Dynein is a motor protein (also called molecular motor or motor molecule) in cells which converts the chemical energy contained in ATP into the mechanical energy of movement. Dynein transports various cellular cargo by "walking" along cytoskeletal microtubules towards the minus-end of the microtubule, which is usually oriented towards the cell center. Thus, they are called "minus-end directed motors," while kinesins, motor proteins that move toward the microtubules' plus end, are called plus-end directed motors.
Dynein heavy chain, N-terminal region 1 Identifiers Symbol DHC_N1 Pfam PF08385 InterPro IPR013594 Available protein structures: Pfam structures PDB RCSB PDB; PDBe PDBsum structure summary Dynein heavy chain, N-terminal region 2 Identifiers Symbol DHC_N2 Pfam PF08393 InterPro IPR013602 Available protein structures: Pfam structures PDB RCSB PDB; PDBe PDBsum structure summary Dynein heavy chain and region D6 of dynein motor Identifiers Symbol Dynein_heavy Pfam PF03028 InterPro IPR004273 Available protein structures: Pfam structures PDB RCSB PDB; PDBe PDBsum structure summary Dynein light intermediate chain (DLIC) Identifiers Symbol DLIC Pfam PF05783 Pfam clan CL0023 Available protein structures: Pfam structures PDB RCSB PDB; PDBe PDBsum structure summary Dynein light chain type 1 structure of the human pin/lc8 dimer with a bound peptide Identifiers Symbol Dynein_light Pfam PF01221 InterPro IPR001372 PROSITE PDOC00953 SCOP 1bkq Available protein structures: Pfam structures PDB RCSB PDB; PDBe PDBsum structure summary
Axonemal dynein causes sliding of microtubules in the axonemes of cilia and flagella and is found only in cells that have those structures. Cytoplasmic dynein, found in all animal cells and possibly plant cells as well, performs functions necessary for cell survival such as organelle transport and centrosome assembly.
Cytoplasmic dynein moves processively along the microtubule; that is, one or the other of its stalks is always attached to the microtubule so that the dynein can "walk" a considerable distance along a microtubule without detaching.
Cytoplasmic dynein probably helps to position the Golgi complex and other organelles in the cell. It also helps transport cargo needed for cell function such as vesicles made by the endoplasmic reticulum, endosomes, and lysosomes (Karp, 2005). Dynein is also probably involved in the movement of chromosomes and positioning the mitotic spindles for cell division. Dynein carries organelles and microtubule fragments along the axons of neurons in a process called axoplasmic transport ).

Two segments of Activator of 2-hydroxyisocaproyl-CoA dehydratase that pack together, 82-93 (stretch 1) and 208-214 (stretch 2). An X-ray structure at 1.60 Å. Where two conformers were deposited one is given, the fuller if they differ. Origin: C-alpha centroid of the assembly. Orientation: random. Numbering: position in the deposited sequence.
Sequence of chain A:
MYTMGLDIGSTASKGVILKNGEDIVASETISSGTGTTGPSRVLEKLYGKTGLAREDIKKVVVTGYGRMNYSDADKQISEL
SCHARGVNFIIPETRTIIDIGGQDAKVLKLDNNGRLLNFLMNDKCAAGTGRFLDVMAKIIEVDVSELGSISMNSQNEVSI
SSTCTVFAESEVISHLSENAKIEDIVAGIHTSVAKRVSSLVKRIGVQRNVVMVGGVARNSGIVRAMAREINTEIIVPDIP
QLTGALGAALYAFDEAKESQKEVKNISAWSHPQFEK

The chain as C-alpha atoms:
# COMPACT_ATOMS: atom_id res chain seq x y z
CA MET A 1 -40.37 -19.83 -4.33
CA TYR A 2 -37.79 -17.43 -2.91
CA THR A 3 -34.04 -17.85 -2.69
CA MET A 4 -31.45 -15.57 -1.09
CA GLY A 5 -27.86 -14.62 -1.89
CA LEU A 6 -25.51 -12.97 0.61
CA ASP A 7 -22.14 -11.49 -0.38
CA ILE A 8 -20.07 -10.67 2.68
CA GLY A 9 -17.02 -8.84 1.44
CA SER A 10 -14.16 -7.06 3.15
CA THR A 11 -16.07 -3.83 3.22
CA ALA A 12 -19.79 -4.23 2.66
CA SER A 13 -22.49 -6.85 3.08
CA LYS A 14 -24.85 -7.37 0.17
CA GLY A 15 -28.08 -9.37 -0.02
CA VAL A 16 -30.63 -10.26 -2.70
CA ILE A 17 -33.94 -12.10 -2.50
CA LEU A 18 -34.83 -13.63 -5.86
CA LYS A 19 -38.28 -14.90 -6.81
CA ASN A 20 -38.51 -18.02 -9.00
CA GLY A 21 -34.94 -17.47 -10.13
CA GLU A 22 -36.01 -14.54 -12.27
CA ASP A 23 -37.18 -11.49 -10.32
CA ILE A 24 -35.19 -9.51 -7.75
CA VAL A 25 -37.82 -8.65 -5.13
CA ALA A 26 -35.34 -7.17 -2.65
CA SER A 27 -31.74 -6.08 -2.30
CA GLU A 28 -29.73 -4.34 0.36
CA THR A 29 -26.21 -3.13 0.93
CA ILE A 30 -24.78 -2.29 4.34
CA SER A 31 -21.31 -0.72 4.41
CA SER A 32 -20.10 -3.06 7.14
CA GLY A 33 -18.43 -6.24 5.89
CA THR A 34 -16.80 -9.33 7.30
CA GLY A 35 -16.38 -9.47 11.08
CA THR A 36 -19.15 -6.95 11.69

Each molecule of the dynein motor is a complex protein assembly composed of many smaller polypeptide subunits. Cytoplasmic and axonemal dynein contain some of the same components, but they also contain some unique subunits.
Cytoplasmic dynein, which has a molecular mass of about 1.5 Megadaltons (MDa), contains approximately twelve polypeptide subunits: two identical "heavy chains," 520 kDa in mass, which contain the ATPase activity and are thus responsible for generating movement along the microtubule; two 74 kDa intermediate chains which are believed to anchor the dynein to its cargo; four 53-59 kDa intermediate chains and several light chains which are less understood.
The force-generating ATPase activity of each dynein heavy chain is located in its large doughnut-shaped "head", which is related to other AAA proteins, while two projections from the head connect it to other cytoplasmic structures. One projection, the coiled-coil stalk, binds to and "walks" along the surface of the microtubule via a repeated cycle of detachment and reattachment. The other projection, the extended tail (also called "stem"), binds to the intermediate and light chain subunits which attach the dynein to its cargo. The alternating activity of the paired heavy chains in the complete cytoplasmic dynein motor enables a single dynein molecule to transport its cargo by "walking" a considerable distance along a microtubule without becoming completely detached.